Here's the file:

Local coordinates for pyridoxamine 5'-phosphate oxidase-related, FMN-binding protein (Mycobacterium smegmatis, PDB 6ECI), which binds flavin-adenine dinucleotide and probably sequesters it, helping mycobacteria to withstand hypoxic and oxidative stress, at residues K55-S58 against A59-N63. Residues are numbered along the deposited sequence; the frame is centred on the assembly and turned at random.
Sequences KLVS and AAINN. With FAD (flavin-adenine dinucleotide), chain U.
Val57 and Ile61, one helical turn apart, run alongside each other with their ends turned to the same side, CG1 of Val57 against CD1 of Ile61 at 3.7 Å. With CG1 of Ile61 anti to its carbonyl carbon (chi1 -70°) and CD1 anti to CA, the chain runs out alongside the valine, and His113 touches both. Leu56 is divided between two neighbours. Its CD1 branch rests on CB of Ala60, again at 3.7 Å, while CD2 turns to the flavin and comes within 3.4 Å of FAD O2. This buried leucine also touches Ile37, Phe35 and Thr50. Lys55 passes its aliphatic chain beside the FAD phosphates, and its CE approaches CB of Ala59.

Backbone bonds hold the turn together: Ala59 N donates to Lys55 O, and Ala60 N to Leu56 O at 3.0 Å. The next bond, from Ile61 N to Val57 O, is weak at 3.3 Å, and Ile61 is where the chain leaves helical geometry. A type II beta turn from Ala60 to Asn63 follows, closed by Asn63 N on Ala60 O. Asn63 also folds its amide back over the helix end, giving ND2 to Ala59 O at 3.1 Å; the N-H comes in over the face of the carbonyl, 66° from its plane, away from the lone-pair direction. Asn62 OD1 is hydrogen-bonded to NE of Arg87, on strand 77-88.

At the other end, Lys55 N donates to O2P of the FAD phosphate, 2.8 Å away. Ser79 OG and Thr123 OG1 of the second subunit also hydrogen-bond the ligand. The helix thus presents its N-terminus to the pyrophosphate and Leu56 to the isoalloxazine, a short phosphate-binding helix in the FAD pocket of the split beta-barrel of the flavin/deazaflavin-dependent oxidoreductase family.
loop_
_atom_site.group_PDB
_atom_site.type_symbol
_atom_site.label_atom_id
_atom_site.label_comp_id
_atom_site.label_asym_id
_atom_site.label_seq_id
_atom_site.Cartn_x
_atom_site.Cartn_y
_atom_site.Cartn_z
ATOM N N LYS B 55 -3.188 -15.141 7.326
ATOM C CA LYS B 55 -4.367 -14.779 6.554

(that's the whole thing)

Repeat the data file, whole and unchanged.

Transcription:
Local coordinates for pyridoxamine 5'-phosphate oxidase-related, FMN-binding protein (Mycobacterium smegmatis, PDB 6ECI), which binds flavin-adenine dinucleotide and probably sequesters it, helping mycobacteria to withstand hypoxic and oxidative stress, at residues K55-S58 against A59-N63. Residues are numbered along the deposited sequence; the frame is centred on the assembly and turned at random.
Sequences KLVS and AAINN. With FAD (flavin-adenine dinucleotide), chain U.
Val57 and Ile61, one helical turn apart, run alongside each other with their ends turned to the same side, CG1 of Val57 against CD1 of Ile61 at 3.7 Å. With CG1 of Ile61 anti to its carbonyl carbon (chi1 -70°) and CD1 anti to CA, the chain runs out alongside the valine, and His113 touches both. Leu56 is divided between two neighbours. Its CD1 branch rests on CB of Ala60, again at 3.7 Å, while CD2 turns to the flavin and comes within 3.4 Å of FAD O2. This buried leucine also touches Ile37, Phe35 and Thr50. Lys55 passes its aliphatic chain beside the FAD phosphates, and its CE approaches CB of Ala59.

Backbone bonds hold the turn together: Ala59 N donates to Lys55 O, and Ala60 N to Leu56 O at 3.0 Å. The next bond, from Ile61 N to Val57 O, is weak at 3.3 Å, and Ile61 is where the chain leaves helical geometry. A type II beta turn from Ala60 to Asn63 follows, closed by Asn63 N on Ala60 O. Asn63 also folds its amide back over the helix end, giving ND2 to Ala59 O at 3.1 Å; the N-H comes in over the face of the carbonyl, 66° from its plane, away from the lone-pair direction. Asn62 OD1 is hydrogen-bonded to NE of Arg87, on strand 77-88.

At the other end, Lys55 N donates to O2P of the FAD phosphate, 2.8 Å away. Ser79 OG and Thr123 OG1 of the second subunit also hydrogen-bond the ligand. The helix thus presents its N-terminus to the pyrophosphate and Leu56 to the isoalloxazine, a short phosphate-binding helix in the FAD pocket of the split beta-barrel of the flavin/deazaflavin-dependent oxidoreductase family.
loop_
_atom_site.group_PDB
_atom_site.type_symbol
_atom_site.label_atom_id
_atom_site.label_comp_id
_atom_site.label_asym_id
_atom_site.label_seq_id
_atom_site.Cartn_x
_atom_site.Cartn_y
_atom_site.Cartn_z
ATOM N N LYS B 55 -3.188 -15.141 7.326
ATOM C CA LYS B 55 -4.367 -14.779 6.554